Insecticides are the most important preventative tool against malaria, dengue and filariasis. Even for yellow fever, where a vaccine exists, insecticides are needed to control common outbreaks.
Characteristics that make good public health insecticides (PHIs) are not necessarily shared by modern agricultural or industrial insecticides. For example, DDT (Dichloro-Diphenyl-Trichloroethane) was dropped as an agrochemical in the 1970s because it biodegrades slowly and accumulates in biological systems when widely used in agriculture.
Yet its persistence makes it a powerful PHI. When sprayed inside houses, DDT protects all inhabitants from malaria for approximately one year - no alternative lasts as long at the same cost. Even in places where mosquitoes are resistant to DDT's toxic actions, it deters mosquitoes from entering houses sprayed with the chemical.
Insecticide-treated nets (ITNs) primarily protect only the people sleeping under them and are less effective than generally assumed because ITN distribution does not equate with consistent use. And while the mass distribution of ITNs has undoubtedly saved thousands of lives, mosquitoes are becoming increasingly resistant to the insecticides used on them, partly because the same chemicals are used in farming. Recent studies have identified growing resistance in Benin and Uganda, where free net distribution has occurred for a decade.
We urgently need new insecticides that combine repellency and persistence with strong binding properties (for use with ITNs).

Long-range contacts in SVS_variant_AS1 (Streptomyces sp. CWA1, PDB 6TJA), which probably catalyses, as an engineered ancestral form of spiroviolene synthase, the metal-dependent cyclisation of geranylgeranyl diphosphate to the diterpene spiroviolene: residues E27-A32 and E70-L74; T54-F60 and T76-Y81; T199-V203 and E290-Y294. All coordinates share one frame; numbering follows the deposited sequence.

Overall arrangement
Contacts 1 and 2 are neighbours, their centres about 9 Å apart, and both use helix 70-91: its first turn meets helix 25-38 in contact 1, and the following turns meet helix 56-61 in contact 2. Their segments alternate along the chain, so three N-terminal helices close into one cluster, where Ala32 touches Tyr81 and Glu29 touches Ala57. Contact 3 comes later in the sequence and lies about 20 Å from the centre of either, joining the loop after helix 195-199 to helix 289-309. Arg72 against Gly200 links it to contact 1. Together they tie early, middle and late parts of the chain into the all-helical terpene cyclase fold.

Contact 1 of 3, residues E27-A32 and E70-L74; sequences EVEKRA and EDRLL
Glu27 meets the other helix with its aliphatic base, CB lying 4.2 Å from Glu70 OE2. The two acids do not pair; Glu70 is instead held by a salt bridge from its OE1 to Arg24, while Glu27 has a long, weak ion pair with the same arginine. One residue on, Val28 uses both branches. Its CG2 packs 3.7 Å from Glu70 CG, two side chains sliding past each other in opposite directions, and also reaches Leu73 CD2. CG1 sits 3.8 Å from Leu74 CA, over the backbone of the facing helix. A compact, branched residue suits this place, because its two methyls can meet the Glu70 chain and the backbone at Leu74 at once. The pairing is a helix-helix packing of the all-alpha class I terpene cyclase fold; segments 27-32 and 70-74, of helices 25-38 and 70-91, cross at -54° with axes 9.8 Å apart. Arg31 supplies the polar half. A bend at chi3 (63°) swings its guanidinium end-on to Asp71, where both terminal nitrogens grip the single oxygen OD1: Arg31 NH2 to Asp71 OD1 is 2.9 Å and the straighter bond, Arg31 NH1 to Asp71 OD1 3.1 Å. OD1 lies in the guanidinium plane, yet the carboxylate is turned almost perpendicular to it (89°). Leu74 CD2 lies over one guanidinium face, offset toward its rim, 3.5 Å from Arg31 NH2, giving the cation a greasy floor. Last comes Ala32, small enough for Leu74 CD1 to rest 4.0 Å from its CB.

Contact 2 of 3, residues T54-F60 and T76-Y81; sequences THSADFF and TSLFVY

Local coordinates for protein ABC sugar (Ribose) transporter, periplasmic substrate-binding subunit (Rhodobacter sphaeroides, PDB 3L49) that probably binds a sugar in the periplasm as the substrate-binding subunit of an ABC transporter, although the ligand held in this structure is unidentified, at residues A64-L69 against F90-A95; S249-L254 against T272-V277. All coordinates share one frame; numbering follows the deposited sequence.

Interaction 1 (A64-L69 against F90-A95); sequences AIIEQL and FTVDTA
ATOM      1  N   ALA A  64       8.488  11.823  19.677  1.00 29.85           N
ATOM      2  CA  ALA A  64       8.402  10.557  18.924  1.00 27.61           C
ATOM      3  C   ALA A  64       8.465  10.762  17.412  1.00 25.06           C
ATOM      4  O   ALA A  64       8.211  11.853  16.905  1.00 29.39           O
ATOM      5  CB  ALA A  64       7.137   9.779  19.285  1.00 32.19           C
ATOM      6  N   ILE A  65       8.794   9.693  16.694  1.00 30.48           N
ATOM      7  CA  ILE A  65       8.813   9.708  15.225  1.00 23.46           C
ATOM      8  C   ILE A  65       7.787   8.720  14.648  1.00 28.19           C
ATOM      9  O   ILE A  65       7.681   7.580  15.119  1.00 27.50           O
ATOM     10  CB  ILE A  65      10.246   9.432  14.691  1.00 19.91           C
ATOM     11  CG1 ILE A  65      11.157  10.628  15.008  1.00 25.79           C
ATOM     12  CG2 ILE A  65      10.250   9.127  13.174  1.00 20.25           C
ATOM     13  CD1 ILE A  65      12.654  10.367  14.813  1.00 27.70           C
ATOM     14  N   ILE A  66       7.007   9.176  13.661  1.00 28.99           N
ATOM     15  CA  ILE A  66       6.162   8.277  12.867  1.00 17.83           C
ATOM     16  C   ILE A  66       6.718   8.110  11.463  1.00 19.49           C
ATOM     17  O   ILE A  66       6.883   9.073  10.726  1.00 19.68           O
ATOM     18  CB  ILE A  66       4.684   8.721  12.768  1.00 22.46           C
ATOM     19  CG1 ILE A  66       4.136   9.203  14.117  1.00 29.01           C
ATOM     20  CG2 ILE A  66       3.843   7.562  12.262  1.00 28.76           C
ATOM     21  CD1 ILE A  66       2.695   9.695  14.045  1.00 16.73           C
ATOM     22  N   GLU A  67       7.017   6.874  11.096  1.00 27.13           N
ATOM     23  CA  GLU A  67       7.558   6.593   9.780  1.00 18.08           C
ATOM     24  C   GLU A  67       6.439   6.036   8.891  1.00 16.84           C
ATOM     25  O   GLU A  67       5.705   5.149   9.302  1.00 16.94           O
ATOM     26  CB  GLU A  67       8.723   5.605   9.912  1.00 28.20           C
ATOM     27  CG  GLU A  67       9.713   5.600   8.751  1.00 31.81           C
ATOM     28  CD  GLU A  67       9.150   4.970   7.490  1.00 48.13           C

Yet, while government donors and organisations such as the Gates Foundation and the World Bank spend billions on research into new vaccines and drugs, they invest very little in the search for new PHIs. The newest compound recommended by the WHO for malaria control, etofenprox, was made available in 1986.
The private sector has developed every major insecticide since 1940 - for agricultural or industrial purposes. Public funds played a part in early stage research, but private markets drove product development. The market for PHIs is about 1.3 per cent of the total insecticide market (US$400 million out of US$30 billion). So while most large companies who make insecticides - such as Bayer, and Syngenta - are pleased to sell PHIs, they lack financial incentives to develop products specifically for that sector.
And, according to a Boston Consulting Group report backed by the Gates Foundation, the cost of research and development in the agrochemical industry has risen 500 per cent in the past 20 years.
Opposition from environmentalists makes investing in the search for new PHIs even less attractive.
In 1993, the Pan American Health Organization banned the use of pesticides identified by influential environmentalists and in 1997, a World Health Assembly resolution called on WHO member states to reduce reliance on insecticides for controlling vector-borne diseases.
Environmental groups, led by Pesticide Action Network, regularly champion replacing insecticides with "environmentally sound and socially just alternatives". This often means reducing breeding opportunities for mosquitoes and using larvivorous fish to eat mosquito larvae, which can work - but only under specific circumstances. Exclusively relying on these techniques addresses the risks of man-made chemicals, but gives scant consideration to the far more dangerous disease threats. Yet aware of the implacable environmental community, aid groups have been reluctant to defend insecticide spraying.
The WHO has offered no leadership in the struggle to identify and invest in more effective insecticides. Its Pesticide Evaluation Scheme remains underfunded and slow in responding to the needs of the public health community.
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